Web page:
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France

I- The State’s Obligation to Protect Human Rights

The International Framework

1. The United Nations (UN) [page 12]

Most international CSR standards refer to the UN instruments that are part of what is known as the “International Bill of Human Rights”, … Under this charter, States have an obligation to protect all human rights, which are considered indivisible (see the Vienna Declaration of 1993), in their home territories and abroad.

Actions Underway [page 16]

  • The French Government and French businesses are committed to addressing their actions’ adverse impacts on populations in regions in which they operate, in France and abroad, in accordance with the country’s obligation to provide protection under the ICESCR.

 

The European Framework

6. The Council of Europe [page 17]

The NAP cites article 13 of Recommendation CM/Rec(2016)3 on human rights and business of March 2016: “Member States should (…) apply such measures as may be necessary to require, as appropriate, business enterprises domiciled in their jurisdiction to respect human rights throughout their operations abroad;(…)” .

10. The Reinforcement of Legislation [page 23]

The NAP cites the 7 July 2014 law on orientation and programming related to development and international solidarity policies, through which France “shall also encourage businesses with their headquarters in France and with offices abroad to implement the OECD Guidelines for Multinational Enterprises and the UN Guiding Principles on Business and Human Rights”.

Actions to be Implemented [page 33]

  • Ensure the [Voluntary Guidelines on the Responsible Governance of Tenure of Land] VGGT and [the Principles of Responsible Investment in Agriculture and Food Systems] RAI are respected by French economic actors abroad. Training on the implementation of these principles and directives will be offered to government employees (in embassies and economic services) and agencies.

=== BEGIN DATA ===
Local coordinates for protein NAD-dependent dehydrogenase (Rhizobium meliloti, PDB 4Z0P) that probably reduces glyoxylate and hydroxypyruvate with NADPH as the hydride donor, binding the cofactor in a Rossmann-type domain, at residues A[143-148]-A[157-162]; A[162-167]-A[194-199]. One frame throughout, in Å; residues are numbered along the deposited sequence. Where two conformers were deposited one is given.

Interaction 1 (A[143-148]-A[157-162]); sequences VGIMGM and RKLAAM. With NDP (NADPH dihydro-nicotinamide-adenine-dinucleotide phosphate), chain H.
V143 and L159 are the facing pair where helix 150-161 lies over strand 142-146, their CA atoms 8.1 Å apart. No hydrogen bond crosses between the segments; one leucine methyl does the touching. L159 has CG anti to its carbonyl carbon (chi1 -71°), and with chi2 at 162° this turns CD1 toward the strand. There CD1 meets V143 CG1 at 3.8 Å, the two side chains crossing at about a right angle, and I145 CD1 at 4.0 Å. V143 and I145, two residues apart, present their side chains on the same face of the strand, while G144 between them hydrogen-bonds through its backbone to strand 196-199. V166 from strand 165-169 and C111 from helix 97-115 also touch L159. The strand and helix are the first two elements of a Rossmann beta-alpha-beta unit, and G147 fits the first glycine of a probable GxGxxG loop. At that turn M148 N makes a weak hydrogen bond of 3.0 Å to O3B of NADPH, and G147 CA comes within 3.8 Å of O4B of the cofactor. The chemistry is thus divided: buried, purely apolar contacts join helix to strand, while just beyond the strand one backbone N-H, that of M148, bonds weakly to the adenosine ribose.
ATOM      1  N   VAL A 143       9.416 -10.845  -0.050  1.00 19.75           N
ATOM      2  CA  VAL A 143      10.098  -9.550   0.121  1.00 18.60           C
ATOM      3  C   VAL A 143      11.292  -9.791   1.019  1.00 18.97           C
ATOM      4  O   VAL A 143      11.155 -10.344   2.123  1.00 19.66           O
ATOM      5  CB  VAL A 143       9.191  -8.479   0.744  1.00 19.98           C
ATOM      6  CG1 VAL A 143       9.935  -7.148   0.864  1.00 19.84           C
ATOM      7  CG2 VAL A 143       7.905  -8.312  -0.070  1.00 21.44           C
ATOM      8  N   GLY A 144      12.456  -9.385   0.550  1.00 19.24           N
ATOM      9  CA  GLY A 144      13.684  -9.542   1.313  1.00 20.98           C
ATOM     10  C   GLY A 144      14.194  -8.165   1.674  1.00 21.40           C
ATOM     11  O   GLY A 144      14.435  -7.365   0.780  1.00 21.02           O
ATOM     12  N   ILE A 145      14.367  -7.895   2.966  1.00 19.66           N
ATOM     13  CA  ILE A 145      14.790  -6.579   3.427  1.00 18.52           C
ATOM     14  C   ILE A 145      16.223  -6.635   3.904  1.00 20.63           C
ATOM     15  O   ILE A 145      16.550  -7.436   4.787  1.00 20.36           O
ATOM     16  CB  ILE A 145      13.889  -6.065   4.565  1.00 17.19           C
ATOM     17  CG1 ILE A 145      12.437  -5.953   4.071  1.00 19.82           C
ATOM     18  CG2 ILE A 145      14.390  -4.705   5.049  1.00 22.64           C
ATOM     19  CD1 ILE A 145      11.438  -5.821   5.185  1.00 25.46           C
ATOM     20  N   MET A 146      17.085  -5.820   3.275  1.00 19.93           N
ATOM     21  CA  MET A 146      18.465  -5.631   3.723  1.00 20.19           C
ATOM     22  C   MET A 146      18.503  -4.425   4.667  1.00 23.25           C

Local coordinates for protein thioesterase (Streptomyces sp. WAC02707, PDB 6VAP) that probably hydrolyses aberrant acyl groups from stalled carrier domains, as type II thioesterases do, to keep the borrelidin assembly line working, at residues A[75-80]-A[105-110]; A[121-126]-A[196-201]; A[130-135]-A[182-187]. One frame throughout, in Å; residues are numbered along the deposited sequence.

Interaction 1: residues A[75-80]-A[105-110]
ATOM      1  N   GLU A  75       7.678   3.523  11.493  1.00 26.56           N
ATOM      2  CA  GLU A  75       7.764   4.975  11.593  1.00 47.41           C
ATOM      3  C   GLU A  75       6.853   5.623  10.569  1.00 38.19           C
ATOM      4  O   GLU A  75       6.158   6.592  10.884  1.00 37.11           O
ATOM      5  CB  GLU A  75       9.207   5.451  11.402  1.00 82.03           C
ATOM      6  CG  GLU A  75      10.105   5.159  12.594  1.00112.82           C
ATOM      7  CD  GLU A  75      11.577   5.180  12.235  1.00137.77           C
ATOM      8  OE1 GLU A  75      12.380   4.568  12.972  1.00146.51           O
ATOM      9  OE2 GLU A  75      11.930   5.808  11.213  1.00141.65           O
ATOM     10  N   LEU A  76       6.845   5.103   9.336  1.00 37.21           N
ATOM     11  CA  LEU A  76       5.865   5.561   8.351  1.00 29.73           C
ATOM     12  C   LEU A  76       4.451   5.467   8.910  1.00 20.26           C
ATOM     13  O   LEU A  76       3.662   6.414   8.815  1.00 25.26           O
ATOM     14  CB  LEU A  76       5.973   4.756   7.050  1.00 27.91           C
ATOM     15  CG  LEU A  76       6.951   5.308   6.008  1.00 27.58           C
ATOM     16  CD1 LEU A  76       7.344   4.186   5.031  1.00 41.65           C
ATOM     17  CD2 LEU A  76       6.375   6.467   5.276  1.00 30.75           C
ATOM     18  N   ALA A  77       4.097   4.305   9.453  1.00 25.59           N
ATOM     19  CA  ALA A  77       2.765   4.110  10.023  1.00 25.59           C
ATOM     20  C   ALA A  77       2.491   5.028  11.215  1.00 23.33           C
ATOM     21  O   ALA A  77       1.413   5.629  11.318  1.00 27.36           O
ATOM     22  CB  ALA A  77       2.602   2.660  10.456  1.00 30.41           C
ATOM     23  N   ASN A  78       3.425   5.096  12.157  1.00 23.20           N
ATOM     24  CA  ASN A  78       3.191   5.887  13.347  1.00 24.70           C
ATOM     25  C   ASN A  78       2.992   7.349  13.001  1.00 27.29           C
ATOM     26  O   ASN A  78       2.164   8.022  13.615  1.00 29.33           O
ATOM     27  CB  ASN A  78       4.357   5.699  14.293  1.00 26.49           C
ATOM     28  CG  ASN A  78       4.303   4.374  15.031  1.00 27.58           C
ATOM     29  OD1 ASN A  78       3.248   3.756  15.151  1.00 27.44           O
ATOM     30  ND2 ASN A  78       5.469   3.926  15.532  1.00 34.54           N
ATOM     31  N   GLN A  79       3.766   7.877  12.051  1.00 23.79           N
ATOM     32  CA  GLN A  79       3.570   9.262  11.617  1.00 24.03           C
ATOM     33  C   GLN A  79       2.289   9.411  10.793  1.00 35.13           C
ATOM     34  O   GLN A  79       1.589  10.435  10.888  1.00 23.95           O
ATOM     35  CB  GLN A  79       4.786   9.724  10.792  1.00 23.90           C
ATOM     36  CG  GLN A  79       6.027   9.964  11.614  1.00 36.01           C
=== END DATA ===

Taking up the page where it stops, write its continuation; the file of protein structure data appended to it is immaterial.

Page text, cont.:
III- Access to Remedy

Introduction [page 46]

The NAP cites the 2013 Recommendation of the Commission Nationale Consultative des Droits de l’Homme (CNCDH, France’s national human rights institution), which recommended a series of measures to “allow for the responsibility of parent companies for acts committed abroad by their subsidiaries, in order to align French law to UNGP 26”. Such measures include among other: “In criminal matters, the competent authorities should conduct a reflection on the extension of the extraterritorial jurisdiction of French criminal courts. French courts should be able to recognize themselves as competent vis à vis certain offenses committed abroad by French companies without being subject to the obligation of double incrimination”, and “In civil matters, extending the notion of extraterritoriality to parent companies for human rights violations committed abroad by their subsidiaries”.

 

1. Judicial Mechanisms – At the National Level

1.4 Proceedings

The NAP describes French courts’ international jurisdiction over legal persons in civil matters, and the scenarios in which victims can seize French courts, depending on where the company is headquartered and where the harm occurred, as well as French courts’ jurisdiction in criminal matters, including for acts committed abroad.

 

2. Non-Judicial Mechanisms – At the International Level

2.3 The Optional Protocol to the International Covenant on Economic, Social and Cultural Rights (ICESCR) [page 57]

The NAP recalls obligations under the ICESCR to respect, protect and fulfill ESCR on the national territory and in countries where France has a presence, notably through public and private actors conducting economic, commercial, and financial activities abroad.

 

Appendix

The positions adopted by the different groups of the National CSR Platform

Proposals by the civil society and trade union groups [page 61]

  • Civil (and possibly criminal) liability and a duty of vigilance should be introduced for French parent companies and outsourcing companies that commit human rights violations in France or abroad over the course of their activities or those of their subsidiaries or subcontractors. Under this regime, the burden of proof would be on companies, enabling victims to trace the abuse to the highest level of the chain of responsibility.
  • France should comply with and implement its international commitments to monitor transnational private actors operating in France and abroad (by applying its extraterritorial obligations under the ICESC, for instance).

 

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